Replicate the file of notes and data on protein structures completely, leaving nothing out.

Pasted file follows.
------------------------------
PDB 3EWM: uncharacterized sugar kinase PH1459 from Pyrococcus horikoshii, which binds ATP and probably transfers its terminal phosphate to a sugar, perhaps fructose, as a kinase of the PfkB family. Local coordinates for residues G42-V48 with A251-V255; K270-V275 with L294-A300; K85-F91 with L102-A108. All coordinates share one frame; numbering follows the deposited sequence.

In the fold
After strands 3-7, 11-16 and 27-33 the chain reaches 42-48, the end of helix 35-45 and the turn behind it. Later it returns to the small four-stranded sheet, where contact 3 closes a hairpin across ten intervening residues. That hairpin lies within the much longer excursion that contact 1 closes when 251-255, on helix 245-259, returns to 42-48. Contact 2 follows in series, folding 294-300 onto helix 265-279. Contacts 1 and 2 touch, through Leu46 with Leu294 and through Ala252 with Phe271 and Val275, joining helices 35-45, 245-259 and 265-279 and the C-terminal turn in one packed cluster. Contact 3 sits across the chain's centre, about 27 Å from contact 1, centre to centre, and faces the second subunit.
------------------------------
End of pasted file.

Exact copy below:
PDB 3EWM: uncharacterized sugar kinase PH1459 from Pyrococcus horikoshii, which binds ATP and probably transfers its terminal phosphate to a sugar, perhaps fructose, as a kinase of the PfkB family. Local coordinates for residues G42-V48 with A251-V255; K270-V275 with L294-A300; K85-F91 with L102-A108. All coordinates share one frame; numbering follows the deposited sequence.

In the fold
After strands 3-7, 11-16 and 27-33 the chain reaches 42-48, the end of helix 35-45 and the turn behind it. Later it returns to the small four-stranded sheet, where contact 3 closes a hairpin across ten intervening residues. That hairpin lies within the much longer excursion that contact 1 closes when 251-255, on helix 245-259, returns to 42-48. Contact 2 follows in series, folding 294-300 onto helix 265-279. Contacts 1 and 2 touch, through Leu46 with Leu294 and through Ala252 with Phe271 and Val275, joining helices 35-45, 245-259 and 265-279 and the C-terminal turn in one packed cluster. Contact 3 sits across the chain's centre, about 27 Å from contact 1, centre to centre, and faces the second subunit.